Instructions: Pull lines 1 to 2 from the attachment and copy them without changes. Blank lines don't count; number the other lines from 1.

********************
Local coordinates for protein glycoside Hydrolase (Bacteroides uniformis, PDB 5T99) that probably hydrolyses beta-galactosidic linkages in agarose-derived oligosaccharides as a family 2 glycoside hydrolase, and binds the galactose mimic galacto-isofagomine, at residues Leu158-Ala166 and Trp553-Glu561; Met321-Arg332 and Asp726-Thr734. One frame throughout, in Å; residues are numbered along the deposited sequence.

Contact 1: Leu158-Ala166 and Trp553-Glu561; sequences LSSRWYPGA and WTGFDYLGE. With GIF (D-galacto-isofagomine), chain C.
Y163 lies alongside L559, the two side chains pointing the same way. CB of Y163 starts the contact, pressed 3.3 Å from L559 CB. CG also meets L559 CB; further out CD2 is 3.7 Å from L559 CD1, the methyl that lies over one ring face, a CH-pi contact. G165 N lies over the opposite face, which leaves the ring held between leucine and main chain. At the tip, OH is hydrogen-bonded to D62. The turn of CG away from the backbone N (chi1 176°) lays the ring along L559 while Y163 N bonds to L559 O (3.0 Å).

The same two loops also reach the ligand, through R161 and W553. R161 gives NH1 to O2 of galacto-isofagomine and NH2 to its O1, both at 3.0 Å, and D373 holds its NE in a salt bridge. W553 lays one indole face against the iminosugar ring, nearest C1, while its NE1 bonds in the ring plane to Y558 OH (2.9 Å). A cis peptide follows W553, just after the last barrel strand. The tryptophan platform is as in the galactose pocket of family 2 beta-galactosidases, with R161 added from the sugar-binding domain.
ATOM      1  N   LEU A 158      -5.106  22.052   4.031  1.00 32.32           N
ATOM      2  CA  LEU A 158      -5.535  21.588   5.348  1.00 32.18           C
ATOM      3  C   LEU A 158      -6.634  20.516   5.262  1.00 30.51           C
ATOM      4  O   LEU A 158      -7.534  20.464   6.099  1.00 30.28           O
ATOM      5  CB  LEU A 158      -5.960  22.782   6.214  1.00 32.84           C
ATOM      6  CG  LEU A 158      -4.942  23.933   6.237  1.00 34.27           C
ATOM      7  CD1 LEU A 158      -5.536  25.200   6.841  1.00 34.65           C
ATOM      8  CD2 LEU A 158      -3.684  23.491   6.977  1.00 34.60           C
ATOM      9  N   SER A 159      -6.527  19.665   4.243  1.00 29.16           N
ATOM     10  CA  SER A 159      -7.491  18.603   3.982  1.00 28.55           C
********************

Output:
Local coordinates for protein glycoside Hydrolase (Bacteroides uniformis, PDB 5T99) that probably hydrolyses beta-galactosidic linkages in agarose-derived oligosaccharides as a family 2 glycoside hydrolase, and binds the galactose mimic galacto-isofagomine, at residues Leu158-Ala166 and Trp553-Glu561; Met321-Arg332 and Asp726-Thr734. One frame throughout, in Å; residues are numbered along the deposited sequence.

Contact 1: Leu158-Ala166 and Trp553-Glu561; sequences LSSRWYPGA and WTGFDYLGE. With GIF (D-galacto-isofagomine), chain C.